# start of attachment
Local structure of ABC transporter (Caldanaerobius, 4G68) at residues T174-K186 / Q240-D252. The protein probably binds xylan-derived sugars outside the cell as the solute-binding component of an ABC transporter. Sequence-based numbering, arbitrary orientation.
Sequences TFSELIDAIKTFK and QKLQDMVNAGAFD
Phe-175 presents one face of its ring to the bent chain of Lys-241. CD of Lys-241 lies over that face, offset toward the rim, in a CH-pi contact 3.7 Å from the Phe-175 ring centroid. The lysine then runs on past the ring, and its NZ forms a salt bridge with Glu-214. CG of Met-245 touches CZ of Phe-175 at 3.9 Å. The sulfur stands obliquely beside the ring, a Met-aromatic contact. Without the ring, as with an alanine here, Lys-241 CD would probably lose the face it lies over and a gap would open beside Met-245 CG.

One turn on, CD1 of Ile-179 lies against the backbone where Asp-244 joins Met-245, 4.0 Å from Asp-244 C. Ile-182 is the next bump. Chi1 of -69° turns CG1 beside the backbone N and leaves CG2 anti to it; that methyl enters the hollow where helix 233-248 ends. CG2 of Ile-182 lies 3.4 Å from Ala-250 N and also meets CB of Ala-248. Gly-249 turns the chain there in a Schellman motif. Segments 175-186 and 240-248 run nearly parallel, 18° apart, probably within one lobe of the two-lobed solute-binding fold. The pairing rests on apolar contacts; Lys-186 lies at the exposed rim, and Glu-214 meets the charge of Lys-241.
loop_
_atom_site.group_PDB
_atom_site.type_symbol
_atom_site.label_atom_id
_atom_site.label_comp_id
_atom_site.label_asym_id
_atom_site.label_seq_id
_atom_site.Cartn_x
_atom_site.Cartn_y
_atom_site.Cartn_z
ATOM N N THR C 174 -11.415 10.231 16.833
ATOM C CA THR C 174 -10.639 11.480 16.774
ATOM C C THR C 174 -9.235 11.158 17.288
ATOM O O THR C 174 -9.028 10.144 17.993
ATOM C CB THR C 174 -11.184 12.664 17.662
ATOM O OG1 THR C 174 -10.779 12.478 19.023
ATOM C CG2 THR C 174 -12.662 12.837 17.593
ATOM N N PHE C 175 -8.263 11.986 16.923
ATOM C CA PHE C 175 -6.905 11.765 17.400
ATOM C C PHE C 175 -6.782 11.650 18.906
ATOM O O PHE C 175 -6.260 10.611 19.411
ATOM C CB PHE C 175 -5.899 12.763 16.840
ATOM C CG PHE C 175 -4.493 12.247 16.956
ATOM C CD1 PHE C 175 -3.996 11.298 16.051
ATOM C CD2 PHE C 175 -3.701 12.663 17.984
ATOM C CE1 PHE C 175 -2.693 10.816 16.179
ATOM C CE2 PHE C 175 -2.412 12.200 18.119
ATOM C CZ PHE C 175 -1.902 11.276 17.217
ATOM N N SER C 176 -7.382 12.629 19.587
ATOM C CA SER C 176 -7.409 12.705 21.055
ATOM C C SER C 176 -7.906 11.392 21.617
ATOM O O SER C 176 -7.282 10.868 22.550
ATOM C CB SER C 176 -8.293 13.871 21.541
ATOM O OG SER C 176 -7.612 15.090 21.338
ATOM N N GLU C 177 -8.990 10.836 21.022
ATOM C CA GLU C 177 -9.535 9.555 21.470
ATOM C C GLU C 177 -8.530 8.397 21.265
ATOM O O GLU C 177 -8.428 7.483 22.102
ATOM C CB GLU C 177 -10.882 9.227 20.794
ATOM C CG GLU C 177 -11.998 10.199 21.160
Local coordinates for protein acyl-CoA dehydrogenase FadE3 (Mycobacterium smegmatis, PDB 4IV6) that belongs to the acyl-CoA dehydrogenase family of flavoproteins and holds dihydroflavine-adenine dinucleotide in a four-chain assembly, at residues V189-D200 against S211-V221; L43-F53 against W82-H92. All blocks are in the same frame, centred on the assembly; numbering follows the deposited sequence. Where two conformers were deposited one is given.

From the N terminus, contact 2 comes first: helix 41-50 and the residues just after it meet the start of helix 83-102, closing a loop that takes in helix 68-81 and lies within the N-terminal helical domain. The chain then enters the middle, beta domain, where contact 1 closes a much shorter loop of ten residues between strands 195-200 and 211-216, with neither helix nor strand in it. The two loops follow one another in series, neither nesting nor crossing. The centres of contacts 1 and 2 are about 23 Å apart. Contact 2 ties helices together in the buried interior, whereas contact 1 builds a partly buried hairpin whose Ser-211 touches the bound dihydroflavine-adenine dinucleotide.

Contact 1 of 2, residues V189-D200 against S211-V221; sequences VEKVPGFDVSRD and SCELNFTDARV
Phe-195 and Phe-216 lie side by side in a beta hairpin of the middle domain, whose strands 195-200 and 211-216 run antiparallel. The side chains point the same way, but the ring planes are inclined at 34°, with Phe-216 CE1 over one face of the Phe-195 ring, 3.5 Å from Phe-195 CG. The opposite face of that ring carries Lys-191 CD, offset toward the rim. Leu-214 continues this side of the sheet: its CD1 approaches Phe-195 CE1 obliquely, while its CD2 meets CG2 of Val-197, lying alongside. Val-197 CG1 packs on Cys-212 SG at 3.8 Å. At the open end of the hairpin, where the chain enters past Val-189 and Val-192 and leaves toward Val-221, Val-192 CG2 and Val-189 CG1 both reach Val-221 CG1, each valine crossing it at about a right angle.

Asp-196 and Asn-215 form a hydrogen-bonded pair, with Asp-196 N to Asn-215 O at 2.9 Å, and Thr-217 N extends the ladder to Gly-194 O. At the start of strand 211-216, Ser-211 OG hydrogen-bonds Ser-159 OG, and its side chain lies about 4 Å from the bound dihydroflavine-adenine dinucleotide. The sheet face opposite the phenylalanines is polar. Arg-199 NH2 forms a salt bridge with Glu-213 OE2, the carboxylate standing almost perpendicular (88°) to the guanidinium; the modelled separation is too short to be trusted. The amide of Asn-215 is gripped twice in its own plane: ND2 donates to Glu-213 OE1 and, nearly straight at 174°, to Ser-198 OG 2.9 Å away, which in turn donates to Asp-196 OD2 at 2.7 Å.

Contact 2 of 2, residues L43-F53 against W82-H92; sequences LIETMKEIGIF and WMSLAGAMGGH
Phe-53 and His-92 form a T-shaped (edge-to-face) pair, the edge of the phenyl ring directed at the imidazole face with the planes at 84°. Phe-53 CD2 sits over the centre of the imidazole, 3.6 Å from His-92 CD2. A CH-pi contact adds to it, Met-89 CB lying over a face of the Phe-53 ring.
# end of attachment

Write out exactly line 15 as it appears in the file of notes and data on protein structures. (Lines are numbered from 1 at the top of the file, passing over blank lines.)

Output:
ATOM N N THR C 174 -11.415 10.231 16.833